Factors affecting the recruitment of juvenile Caribbean spiny lobsters dwelling in macroalgae
Abstract:In south Florida, Caribbean spiny lobsters (Panulirus argus) settle and spend their first few months in macroalgae or seagrass. After a few months, these "algal-phase" juveniles emerge from vegetation and, as "postalgal-phase" juveniles, seek refuge in crevices, often dwelling in groups. The importance of crevice shelters in determining the abundance of postalgal-phase juvenile spiny lobsters has been studied, but we know little about the processes affecting lobster distribution and survival during their cryptic algal-dwelling phase. We found that postlarval supply varied independently of changes in the structure of macroalgal settlement habitat. For this reason, postlarval supply alone can not reliably predict local settlement density. Changes in the size of macroalgal patches in particular tend to increase the variability in settlement density among locations and times. Field and mesocosm experiments indicate that social interactions and individual movements are unlikely to alter the general distribution of algal-phase lobsters established at settlement. But if algal-phase lobsters are aggregated at scales <1 m2 (e.g., due to patchy settlement), they experience higher mortality than non-aggregated lobsters, as revealed in field experiments where lobsters were tethered alone or in pairs and at varying inter-individual distances. Field manipulations of settlement density indicate that recapture (survival) of microwire tagged algal-phase juveniles is positively associated with features of the habitat that affect lobster density (e.g., site area, macroalgal patch size), but survival and growth of lobsters are unrelated to artificially manipulated settlement density. Collectively, these results imply that the population dynamics of juvenile P. argus dwelling in macroalgae are not typically regulated by density-dependent processes, although density-dependent predation may be locally important in patches when settlement is episodically high.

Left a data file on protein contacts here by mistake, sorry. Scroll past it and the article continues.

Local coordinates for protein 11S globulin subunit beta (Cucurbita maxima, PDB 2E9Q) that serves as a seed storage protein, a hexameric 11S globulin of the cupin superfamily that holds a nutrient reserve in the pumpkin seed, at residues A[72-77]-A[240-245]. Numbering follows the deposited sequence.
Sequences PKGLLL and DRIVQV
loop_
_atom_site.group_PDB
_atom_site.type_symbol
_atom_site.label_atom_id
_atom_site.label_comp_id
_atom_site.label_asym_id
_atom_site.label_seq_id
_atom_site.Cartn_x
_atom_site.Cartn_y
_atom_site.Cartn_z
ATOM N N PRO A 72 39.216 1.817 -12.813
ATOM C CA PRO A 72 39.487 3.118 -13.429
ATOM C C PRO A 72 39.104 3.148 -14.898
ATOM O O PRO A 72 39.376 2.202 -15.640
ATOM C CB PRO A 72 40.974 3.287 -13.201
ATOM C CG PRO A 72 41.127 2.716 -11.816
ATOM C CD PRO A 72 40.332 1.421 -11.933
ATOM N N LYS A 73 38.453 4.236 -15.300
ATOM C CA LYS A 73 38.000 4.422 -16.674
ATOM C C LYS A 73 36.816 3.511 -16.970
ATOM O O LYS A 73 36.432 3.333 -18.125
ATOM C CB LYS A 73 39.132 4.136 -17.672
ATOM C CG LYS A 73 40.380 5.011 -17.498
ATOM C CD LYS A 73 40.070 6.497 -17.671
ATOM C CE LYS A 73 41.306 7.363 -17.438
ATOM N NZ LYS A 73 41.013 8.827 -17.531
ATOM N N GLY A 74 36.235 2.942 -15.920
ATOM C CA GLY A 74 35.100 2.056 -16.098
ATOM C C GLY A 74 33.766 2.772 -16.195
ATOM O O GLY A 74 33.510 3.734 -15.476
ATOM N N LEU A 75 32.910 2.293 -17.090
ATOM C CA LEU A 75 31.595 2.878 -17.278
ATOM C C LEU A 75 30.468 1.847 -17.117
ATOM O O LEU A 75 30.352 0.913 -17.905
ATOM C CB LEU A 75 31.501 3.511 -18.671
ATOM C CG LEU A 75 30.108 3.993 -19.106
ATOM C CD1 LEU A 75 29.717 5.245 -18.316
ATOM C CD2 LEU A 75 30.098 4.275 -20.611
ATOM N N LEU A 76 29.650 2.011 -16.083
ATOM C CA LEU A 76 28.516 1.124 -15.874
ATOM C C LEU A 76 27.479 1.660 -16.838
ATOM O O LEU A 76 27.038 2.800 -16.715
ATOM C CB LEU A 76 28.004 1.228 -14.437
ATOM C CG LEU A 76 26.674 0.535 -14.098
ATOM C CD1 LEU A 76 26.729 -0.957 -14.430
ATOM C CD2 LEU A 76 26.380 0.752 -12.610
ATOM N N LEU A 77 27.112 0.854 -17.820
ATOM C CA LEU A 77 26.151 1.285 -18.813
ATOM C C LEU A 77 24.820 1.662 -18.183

Document Type: Research Article
Publication date: July 1, 1997
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